As you know, most Free Market economic theorists deeply believe we, as a nation and as a global economy, are careening toward runaway inflation; and they believe such an enormous bailout will inevitably produce hyper-inflation on the order of Germany in the 1920’s, unraveling our society in the process.
This belief is at the foundation of the conservative-Tea Party hysteria over reducing the deficit. Indeed, I believe the Republicans, based on this scenario, are doing everything they can to make a double-dip recession and hyper-inflation into a self-fulfilling prophecy by doing such things as refusing to extend unemployment benefits or add to the deficit in any way. It seems as if the Republicans want the economy to stall out so they win in November and, if states begin defaulting next year, also win in 2012—- sounds like their business plan for America. It is their contention that reckless spending on lavish entitlements got the states in trouble, rather than the reckless greed of Wall Street and its meltdown.
Some economists have said that, Yes, we need to bring our deficit under control (and are careful to distinguish between the budget deficit and the national debt, something the instant experts of the Tea Party do not do); but they also caution against immediately trying to stop all deficit spending, or cutting entitlements, or raising taxes on the middle class because that in itself will surely kill the recovery. This is exactly what happened in 1937 when FDR listened to conservatives, stopped his deficit-financing of New Deal programs, and thus brought about a second downward spiral in the Great Depression, a depression finally ameliorated by the massive deficit spending of World War II.
The Republicans and Wall Street have gone out of their way to demonize everything Keynesian, and deficit spending is Keynesianism personified. The only problem is, deficit spending works when it comes to stopping a self-feeding depression. It works no matter how much the Free Marketeers of Friedman economics keep saying it does not. We would be further out of our current recession if the Free Marketeers in Congress had not prevented passage of a bigger stimulus package, and not then hamstrung any other real stimulus programs Obama wanted, mostly with self-righteous remarks about curbing “the deficit.” Even some conservative economists are now warning against smothering the recovery with foolish constraints on deficit spending at this moment. They agree, we should create a plan to reduce the deficit, but should not implement it until the recovery is more firmly underway…. even if it means temporarily adding a little more to the deficit.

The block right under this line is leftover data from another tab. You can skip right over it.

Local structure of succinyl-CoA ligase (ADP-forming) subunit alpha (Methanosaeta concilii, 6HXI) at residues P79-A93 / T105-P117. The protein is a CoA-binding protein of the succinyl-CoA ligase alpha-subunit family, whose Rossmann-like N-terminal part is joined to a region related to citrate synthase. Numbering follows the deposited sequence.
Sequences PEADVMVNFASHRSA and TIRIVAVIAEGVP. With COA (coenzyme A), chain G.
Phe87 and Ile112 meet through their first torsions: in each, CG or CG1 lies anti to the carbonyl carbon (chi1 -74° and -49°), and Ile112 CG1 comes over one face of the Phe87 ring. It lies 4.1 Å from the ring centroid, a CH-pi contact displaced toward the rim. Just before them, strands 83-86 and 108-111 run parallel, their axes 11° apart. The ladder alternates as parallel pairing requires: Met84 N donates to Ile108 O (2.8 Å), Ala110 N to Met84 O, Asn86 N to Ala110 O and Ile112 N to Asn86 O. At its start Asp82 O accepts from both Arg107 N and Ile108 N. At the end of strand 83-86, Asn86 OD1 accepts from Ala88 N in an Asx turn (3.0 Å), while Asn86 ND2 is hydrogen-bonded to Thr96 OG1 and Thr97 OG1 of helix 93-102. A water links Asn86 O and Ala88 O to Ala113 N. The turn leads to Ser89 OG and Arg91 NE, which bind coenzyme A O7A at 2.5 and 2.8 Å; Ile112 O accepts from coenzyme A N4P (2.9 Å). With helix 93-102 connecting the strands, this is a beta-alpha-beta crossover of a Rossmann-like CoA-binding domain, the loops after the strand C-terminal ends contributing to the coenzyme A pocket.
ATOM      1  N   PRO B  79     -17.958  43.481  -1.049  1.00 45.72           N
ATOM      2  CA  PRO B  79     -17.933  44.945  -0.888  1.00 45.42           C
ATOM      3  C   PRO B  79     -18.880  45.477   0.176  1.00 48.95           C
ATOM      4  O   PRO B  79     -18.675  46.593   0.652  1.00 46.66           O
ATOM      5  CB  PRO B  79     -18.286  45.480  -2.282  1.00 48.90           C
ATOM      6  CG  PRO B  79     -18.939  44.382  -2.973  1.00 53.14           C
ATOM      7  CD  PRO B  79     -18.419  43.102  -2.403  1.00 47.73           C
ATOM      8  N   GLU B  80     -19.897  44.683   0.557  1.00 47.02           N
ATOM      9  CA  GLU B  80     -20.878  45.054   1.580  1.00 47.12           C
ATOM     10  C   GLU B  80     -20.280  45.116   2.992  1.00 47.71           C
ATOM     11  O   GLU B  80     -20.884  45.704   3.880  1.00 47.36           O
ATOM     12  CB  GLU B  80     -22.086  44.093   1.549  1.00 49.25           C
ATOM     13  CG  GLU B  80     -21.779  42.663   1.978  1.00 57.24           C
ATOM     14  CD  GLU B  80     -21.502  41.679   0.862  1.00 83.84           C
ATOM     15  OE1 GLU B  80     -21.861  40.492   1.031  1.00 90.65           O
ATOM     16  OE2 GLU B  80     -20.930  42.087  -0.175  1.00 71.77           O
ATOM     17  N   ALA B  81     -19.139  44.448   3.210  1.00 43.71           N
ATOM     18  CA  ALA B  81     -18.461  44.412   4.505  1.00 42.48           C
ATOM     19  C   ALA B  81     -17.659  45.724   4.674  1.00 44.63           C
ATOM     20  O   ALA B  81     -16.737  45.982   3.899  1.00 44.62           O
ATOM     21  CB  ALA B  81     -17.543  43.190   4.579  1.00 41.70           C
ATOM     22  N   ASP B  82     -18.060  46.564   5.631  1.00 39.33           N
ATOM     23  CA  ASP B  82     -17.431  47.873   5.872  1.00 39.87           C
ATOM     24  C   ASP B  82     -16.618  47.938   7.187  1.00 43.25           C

Where does this leave us with the predicted defaults by soon-to-be-bankrupt states? Well,
*First, the situation is not uniformly dire—- it has been said that the perpetually gloomy soothsayers have foretold five of the last two recessions (that is, they may exaggerate a little bit—- in order to sell their newsletters and investment advice, perhaps?).
*Second, the feds bailed out the bondholders in the Wall Street meltdown, so why not an arrangement to help the states stretch out and meet their obligations to these mighty bondholders, and otherwise give them some kind of assistance—- the stimulus money saved the states in 2009-10, after all. Of course, this rescue will happen only if the Republicans are not in charge in Congress. And,
*Third, if we cut military spending and re-instituted some of the former taxes on the super-wealthy, there would be a lot of money available for other things, now wouldn’t there?